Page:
I'm 42, prefer modern technologies. Maintaining/Replacing/Upgrading is relative. I take everything to dealer I can not do myself.

I wouldn't trade in the modern tech for old school. I am NOT saying old school is BAD. I just prefer modern tech.

Modern techs means adaption, and I believe this maybe the obstacle. Hence age gap.

This is my humble opinion, this is not a fact.
I am afraid I disagree. With a birth year of 1948, I am clearly a Boomer. I love tech! I cannot get enough of it at home and that was also the case on my sailboat. I was always selling stuff on EBay so I could install the latest electronics. But, those boat systems were really built well, to sail across oceans and very rare problems were supported by the manufacturer and many, many full-service boatyards. I think about this differently on my Airstream. I have not observed a similar level of reliability with anything on my trailer, the support network is very sparse, and the thought of all systems out of service because a computer control panel failed is just scary. Camping may have turned me into a Luddite, at least while I am camping.
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Old 11-07-2019, 01:04 PM   #16
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Quote:
Originally Posted by lsbrodsky View Post
Rather than hijack another thread I thought I would start a new one with this quote from the other thread:
"It is difficult to boondock in a new small AS with an "all electric" fridge, especially with limited roof space for solar panels. The good ol' "Less is More" variety of AS is fading away. Sad IMO.

Peter"

I have only been an Airstream owner for 6+ years but I note some dissonance with Airstream's insertion of technology. I, too, wonder whether "less is more" is better for camping, as opposed to glamping. An example raised in another thread is CZONE and whether it will be supported in the long term since its predecessor was not.
A lot of this stuff is "cool" and maybe Airstream has to add this stuff to keep up with other brands, but it seems that it is making owner maintenance and remote camping more difficult, even obsolete eventually. I would offer this opinion; if you have an older trailer without the newer bells and whistles, you better maintain it and hold on to it.
Any agreement?
Larry
Wouldn't trade my 1982 Turbo Diesel Motorhome for anything offered by Airstream today. I do as much maintenance thatI can with my skill set, very rarely does it go to a shop. I was reading a thread recently where I "think" it was saying that the macerator system was down on an Interstate and there was no way to dump the black tank by gravity feed????? Are you kidding? Maybe I read the thread wrong but I sure thought that was what it said.
I couldn't believe it. Another example of less is more.
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Old 11-07-2019, 01:16 PM   #17
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So I’m wondering if everyone bought used would there be so much demand that RV manufacturers would produce used?

On the tech stuff I agree with Isbrodsky. I like it in my car and home where it’s easily updated. In the Airstream it’s just something to ruin your weekend.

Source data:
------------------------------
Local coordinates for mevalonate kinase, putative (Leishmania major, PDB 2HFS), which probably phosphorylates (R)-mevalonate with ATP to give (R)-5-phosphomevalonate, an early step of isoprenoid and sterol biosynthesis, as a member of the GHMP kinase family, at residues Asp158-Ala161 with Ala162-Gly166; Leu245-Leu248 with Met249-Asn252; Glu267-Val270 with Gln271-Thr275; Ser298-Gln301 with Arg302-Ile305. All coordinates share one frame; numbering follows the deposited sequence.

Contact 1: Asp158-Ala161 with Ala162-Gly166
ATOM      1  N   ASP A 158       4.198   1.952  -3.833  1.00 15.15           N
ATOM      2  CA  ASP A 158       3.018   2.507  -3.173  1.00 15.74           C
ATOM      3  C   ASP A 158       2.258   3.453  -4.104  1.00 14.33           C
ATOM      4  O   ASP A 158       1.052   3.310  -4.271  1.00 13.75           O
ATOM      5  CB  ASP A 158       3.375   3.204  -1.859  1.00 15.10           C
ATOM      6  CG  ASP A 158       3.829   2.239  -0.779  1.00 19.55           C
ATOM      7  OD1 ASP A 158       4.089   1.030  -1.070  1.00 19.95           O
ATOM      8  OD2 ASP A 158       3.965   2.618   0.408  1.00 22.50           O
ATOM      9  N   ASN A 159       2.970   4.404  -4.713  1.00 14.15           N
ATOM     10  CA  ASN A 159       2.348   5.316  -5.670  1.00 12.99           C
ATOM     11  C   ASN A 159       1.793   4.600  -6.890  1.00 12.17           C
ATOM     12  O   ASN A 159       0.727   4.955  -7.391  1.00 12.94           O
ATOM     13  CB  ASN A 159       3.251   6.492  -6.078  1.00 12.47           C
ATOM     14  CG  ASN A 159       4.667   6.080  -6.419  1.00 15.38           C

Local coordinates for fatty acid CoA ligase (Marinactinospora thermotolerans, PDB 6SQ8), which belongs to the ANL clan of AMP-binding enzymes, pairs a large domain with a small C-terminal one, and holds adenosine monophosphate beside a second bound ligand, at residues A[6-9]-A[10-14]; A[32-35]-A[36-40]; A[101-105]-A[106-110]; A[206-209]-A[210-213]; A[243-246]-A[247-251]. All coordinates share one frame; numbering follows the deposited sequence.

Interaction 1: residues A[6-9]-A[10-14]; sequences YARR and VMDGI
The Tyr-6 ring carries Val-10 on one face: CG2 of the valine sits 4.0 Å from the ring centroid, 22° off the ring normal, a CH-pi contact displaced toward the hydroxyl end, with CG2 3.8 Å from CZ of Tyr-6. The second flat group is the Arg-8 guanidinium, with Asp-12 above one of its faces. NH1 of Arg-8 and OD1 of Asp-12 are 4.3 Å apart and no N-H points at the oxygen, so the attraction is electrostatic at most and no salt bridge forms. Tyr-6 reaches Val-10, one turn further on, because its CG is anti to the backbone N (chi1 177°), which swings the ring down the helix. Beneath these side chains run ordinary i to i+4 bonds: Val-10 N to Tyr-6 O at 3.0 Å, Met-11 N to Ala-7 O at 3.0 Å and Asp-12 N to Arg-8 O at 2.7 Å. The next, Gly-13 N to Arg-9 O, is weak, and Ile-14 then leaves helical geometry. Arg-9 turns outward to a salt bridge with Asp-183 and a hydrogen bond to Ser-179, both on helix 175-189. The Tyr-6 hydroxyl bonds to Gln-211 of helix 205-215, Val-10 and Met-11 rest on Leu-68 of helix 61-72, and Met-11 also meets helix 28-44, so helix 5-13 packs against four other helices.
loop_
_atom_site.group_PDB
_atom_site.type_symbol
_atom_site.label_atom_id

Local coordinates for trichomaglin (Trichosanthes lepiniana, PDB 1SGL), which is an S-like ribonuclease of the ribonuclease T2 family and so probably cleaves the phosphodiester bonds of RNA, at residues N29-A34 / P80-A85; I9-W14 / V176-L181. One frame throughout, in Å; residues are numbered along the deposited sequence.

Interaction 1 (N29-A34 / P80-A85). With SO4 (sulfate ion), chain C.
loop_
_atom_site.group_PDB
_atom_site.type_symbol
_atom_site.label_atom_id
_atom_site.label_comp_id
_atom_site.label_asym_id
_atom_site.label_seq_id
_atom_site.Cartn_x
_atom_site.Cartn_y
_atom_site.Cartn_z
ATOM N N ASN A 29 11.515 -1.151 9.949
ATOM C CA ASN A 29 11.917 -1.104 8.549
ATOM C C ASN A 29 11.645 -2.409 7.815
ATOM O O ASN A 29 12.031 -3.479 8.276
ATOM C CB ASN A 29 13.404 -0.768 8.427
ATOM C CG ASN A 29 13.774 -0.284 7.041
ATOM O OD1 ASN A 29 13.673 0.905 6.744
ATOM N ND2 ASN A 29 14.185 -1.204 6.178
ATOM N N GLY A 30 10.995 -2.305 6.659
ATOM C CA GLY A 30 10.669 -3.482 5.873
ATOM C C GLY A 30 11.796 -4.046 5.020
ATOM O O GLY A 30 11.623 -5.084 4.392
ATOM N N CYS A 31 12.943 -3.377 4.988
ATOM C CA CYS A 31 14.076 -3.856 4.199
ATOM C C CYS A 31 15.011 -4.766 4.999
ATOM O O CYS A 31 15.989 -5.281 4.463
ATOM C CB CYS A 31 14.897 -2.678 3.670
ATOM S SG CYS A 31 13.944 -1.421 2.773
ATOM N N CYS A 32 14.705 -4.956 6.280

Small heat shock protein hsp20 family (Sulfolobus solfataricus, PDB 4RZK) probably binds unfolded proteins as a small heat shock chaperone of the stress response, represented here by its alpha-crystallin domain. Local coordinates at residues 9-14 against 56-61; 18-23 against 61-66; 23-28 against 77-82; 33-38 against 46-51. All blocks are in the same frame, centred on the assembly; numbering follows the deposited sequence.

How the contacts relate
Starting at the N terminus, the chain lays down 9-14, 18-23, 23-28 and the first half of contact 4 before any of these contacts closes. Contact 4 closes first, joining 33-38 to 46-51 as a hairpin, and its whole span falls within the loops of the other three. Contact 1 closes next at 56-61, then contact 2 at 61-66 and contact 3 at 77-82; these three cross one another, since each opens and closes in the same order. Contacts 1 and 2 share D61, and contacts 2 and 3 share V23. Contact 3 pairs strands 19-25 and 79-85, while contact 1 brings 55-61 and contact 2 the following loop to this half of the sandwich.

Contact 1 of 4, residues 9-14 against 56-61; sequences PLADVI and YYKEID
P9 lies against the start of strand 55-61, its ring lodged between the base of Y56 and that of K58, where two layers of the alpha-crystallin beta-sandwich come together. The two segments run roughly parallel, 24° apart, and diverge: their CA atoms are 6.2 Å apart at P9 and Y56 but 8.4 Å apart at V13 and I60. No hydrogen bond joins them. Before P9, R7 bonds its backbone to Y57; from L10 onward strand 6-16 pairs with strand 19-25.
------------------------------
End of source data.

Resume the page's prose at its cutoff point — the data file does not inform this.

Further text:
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Old 11-07-2019, 01:29 PM   #18
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This is my first response to a thread. After reading this forum for a year while searching for a used Airstream, we opted for a 2007 27ft Classic. This was our first Airstream, not our first travel trailer. Many factors went into the decision, however when it came down to it, reliability complaints and cost of a new model were the largest factors in deciding to purchase used. I would not hesitate to repair any system in this camper. Less so with newer models. I find it interesting that many owners return to Jackson for repairs as a rite of passage to owning a new and very expensive trailer. It seems to me be at odds with everything Airstream is suppose to encompass. The new systems to monitor trailer performance or comfort are certainly tempting upgrades, however if basic design and construction techniques are not improved then the windows will still leak and the sub-floors will continue to need replacing.

Steve


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Old 11-07-2019, 01:32 PM   #19
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The good ol' "Less is More" variety of AS is fading away. Sad IMO.

Peter"
Larry
The lament of a dying market. Companies have to move forward or they are going to be left behind. While this thread has a sympathetic audience; how many of you are going to buy any new Airstream, whistles or no?

Airstream needs to move on or it will become an anachronism, something no company wants to be. Airstream's purchasing of Nest was an early step in acquiring a new younger customer demographic. The new offerings are a continuation in that direction.

It is your choice, grumble about the future or sit back and enjoy the new energy.

Mike

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Old 11-07-2019, 02:05 PM   #20
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You know, I wonder if Airstream has a "delete" option for a new order? Remember when you could order a car with radio delete or A/C delete or heater delete? I suppose that is too much to ask...but with what they are building now and the cost of same, I assure you that I will never buy new. But they don't care about that.
Larry